The site of Yungay before (A) and after (B) the May 31, 1970 debris flow in georeferenced aerial photographs.
 

Figure 4. The site of Yungay before (A) and after (B) the May 31, 1970 debris flow in georeferenced aerial photographs. A: the urban area of Yungay is outlined by a white line. (Servicío Aerofotografíco Nacional de Perú photograph; January 9, 1962). B: the urban area of Yungay superimposed on the debris of the Yungay lobe deposited on May 31, 1970. (NASA aerial photograph; July 14, 1970. Cemetery Hill is visible near the lower margin of both photographs (from Evans, S.G. et al. 2009. A re-examination of the mechanism and human impact of catastrophic mass flows originating on Nevado Huascarán, Cordillera Blanca, Peru in 1962 and 1970. Engineering Geology, 108, 96-118)

 
All field trip members undertook medicals, required by Antamina Mine for the mine visit in the late afternoon and evening at the Clinica San Pablo in Huaraz.
 
Students gave presentations on 1962 and 1970 Huascaran events at the statue of Christ at the summit of Cemetery Hill, Yungay.
 

Figure 5. Students gave presentations on 1962 and 1970 Huascaran events at the statue of Christ at the summit of Cemetery Hill, Yungay. About 100 people outran the 1970 debris avalanche and reached the top of Cemetery Hill to survive.

 

DAY 6, Saturday May 1 

Before leaving Huaraz, the group visited the memorial to the December 1941 debris flood (aluvión) disaster in which about 5,000 people died. The disaster resulted from a catastrophic outburst from Lake Palcacocha, a moraine.dammed lake 22 km upstream.
 
This was followed by a field trip to the east of Huaraz to examine the Cordillera Blanca batholith, Pleistocene moraines dislocated by the Cordillera Blanca Fault, and glacial lakes recently formed by glacial melting. The Cordillera Blanca Fault is an active normal fault that marks the sharp mountain front of the Cordillera Blanca (Figure 6).
 
Field trip group on Pleistocene moraine to the west of the sharp fault-bounded front of the Cordillera Blanca batholith.
 

Figure 6.  Field trip group on Pleistocene moraine to the west of the sharp fault-bounded front of the Cordillera Blanca batholith.

The group also visited the moraine.dammed Laguna Llaca where engineering works were carried out to mitigate outburst hazard by construction of a dam at the outlet of the lake to protect the spillway channel from erosion during a possible overflow (Figure 7).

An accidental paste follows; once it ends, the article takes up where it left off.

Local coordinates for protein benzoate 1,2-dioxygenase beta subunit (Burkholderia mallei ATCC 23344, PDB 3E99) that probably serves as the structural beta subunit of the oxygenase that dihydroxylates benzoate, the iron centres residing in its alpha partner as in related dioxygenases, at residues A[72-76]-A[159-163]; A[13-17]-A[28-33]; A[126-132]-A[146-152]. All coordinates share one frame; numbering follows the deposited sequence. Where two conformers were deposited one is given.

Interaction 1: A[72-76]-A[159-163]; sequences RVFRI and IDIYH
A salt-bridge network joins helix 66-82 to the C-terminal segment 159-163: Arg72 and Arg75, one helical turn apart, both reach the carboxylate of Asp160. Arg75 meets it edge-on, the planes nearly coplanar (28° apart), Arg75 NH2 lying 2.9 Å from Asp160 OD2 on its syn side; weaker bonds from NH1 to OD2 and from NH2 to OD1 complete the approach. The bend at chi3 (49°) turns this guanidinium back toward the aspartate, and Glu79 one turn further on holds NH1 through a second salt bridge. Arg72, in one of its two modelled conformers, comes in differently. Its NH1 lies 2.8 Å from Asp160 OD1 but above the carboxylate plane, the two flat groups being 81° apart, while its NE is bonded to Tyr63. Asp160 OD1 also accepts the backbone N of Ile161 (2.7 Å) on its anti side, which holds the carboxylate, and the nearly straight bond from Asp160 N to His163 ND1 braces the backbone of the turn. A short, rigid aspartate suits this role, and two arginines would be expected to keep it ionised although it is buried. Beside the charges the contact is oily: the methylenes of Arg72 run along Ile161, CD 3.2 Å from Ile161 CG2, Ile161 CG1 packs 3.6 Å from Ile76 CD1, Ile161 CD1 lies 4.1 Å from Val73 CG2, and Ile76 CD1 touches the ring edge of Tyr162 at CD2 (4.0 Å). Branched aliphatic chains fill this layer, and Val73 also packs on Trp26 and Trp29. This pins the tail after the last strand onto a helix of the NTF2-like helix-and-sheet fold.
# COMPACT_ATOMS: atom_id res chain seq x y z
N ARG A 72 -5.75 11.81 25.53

Laguna Llaca, a moraine-dammed lake formed by glacier retreat in the Cordillera Blanca.
 

Figure 7. Laguna Llaca, a moraine-dammed lake formed by glacier retreat in the Cordillera Blanca. Protective works are visible in foreground and were constructed to mitigate outburst hazard by regulating lake level and protecting crest of moraine from erosion during possible overflow.

 

DAY 7, Sunday May 2 

The group visited the Chavin de Huantar archeological site, focusing on its geohazards. From Huaraz, they travelled east and traversed the Cordillera Blanca mountain range to Chavin de Huantar (3140 m a.s.l.), via the 4516 m a.s.l. Kawish Tunnel. Chavin de Huantar (Figure 8) was constructed by the Chavin culture in ~ 900 B.C. According to geo.archaeologists, water supply for the site was facilitated by the presence of a rockslide.dammed lake in valley upstream of the site. 

Plaza of Chavin de Huantar archeological site, now a United Nations World Heritage Site.

Figure 8. Plaza of Chavin de Huantar archeological site, now a United Nations World Heritage Site.

The site has been subject to debris flows from upstream glacial lakes. The most recent event occurred in January 1945 when an ice avalanche fell into Ayhuinyraju Lake causing an outburst. The debris buried part of the archaeological site and impacted the town of Chavin resulting in 500 deaths.

DAY 8, Monday May 3 

The group visited Laguna Paron, near Caraz, with Ing. C. Portacarrero (National Water Authority). This lake is a major water source in the Rio Santa watershed. Extensive civil engineering works were completed in 1985 to control the lake level for hazard reduction purposes and to regulate the outflow of the lake for hydroelectric power generation purposes at Canon del Pato. These works include the excavation of a 3.3 km long tunnel in granodiorite, which the group had the opportunity to examine. The tunnel resulted in a maximum reduction of 41 m in the lake level (Figures 9 and 10).

Student presentation at Laguna Paron with the Toyota Hiace minibus used during trip.

Figure 9. Student presentation at Laguna Paron with the Toyota Hiace minibus used during trip.

Field trip group at Laguna Paron.

Figure 10. Field trip group at Laguna Paron. The level of the moraine-dammed lake is controlled by a 3.3 km long tunnel through the Cordillera Blanca granodiorite batholith.

DAY 9, Tuesday May 4 

Day 9 was the long.anticipated visit to the Antamina Mine (Figure 11). The group departed very early in morning from Huaraz to arrive at the Casablanca control point. This was followed by a 118 km drive up the Antamina access road, a modern two lane paved highway, arriving at the mine at about 10.30 am. 

View into the open pit at Antamina Mine.

Figure 11. View into the open pit at Antamina Mine. The depth of the mine is in excess of 500 m.